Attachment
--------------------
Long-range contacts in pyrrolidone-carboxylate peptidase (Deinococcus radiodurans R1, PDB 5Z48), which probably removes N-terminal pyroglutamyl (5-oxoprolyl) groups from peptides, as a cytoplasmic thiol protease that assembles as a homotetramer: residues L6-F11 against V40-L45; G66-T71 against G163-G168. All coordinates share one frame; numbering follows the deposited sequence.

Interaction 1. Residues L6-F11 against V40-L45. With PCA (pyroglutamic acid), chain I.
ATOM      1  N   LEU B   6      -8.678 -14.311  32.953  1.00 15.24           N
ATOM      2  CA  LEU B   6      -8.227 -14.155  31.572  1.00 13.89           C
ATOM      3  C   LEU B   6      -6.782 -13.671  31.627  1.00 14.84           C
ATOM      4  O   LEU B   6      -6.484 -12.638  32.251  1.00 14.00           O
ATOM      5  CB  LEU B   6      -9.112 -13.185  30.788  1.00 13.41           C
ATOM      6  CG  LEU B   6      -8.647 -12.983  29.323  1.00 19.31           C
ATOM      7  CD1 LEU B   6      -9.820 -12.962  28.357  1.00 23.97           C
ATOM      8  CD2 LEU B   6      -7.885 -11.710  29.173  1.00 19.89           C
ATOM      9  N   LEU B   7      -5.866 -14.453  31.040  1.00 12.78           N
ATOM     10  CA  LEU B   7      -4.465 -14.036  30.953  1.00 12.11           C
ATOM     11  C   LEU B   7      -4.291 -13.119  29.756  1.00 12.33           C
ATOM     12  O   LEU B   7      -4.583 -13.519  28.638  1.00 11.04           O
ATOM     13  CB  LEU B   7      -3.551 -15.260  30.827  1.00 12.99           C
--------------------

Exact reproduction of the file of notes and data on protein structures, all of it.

Long-range contacts in pyrrolidone-carboxylate peptidase (Deinococcus radiodurans R1, PDB 5Z48), which probably removes N-terminal pyroglutamyl (5-oxoprolyl) groups from peptides, as a cytoplasmic thiol protease that assembles as a homotetramer: residues L6-F11 against V40-L45; G66-T71 against G163-G168. All coordinates share one frame; numbering follows the deposited sequence.

Interaction 1. Residues L6-F11 against V40-L45. With PCA (pyroglutamic acid), chain I.
ATOM      1  N   LEU B   6      -8.678 -14.311  32.953  1.00 15.24           N
ATOM      2  CA  LEU B   6      -8.227 -14.155  31.572  1.00 13.89           C
ATOM      3  C   LEU B   6      -6.782 -13.671  31.627  1.00 14.84           C
ATOM      4  O   LEU B   6      -6.484 -12.638  32.251  1.00 14.00           O
ATOM      5  CB  LEU B   6      -9.112 -13.185  30.788  1.00 13.41           C
ATOM      6  CG  LEU B   6      -8.647 -12.983  29.323  1.00 19.31           C
ATOM      7  CD1 LEU B   6      -9.820 -12.962  28.357  1.00 23.97           C
ATOM      8  CD2 LEU B   6      -7.885 -11.710  29.173  1.00 19.89           C
ATOM      9  N   LEU B   7      -5.866 -14.453  31.040  1.00 12.78           N
ATOM     10  CA  LEU B   7      -4.465 -14.036  30.953  1.00 12.11           C
ATOM     11  C   LEU B   7      -4.291 -13.119  29.756  1.00 12.33           C
ATOM     12  O   LEU B   7      -4.583 -13.519  28.638  1.00 11.04           O
ATOM     13  CB  LEU B   7      -3.551 -15.260  30.827  1.00 12.99           C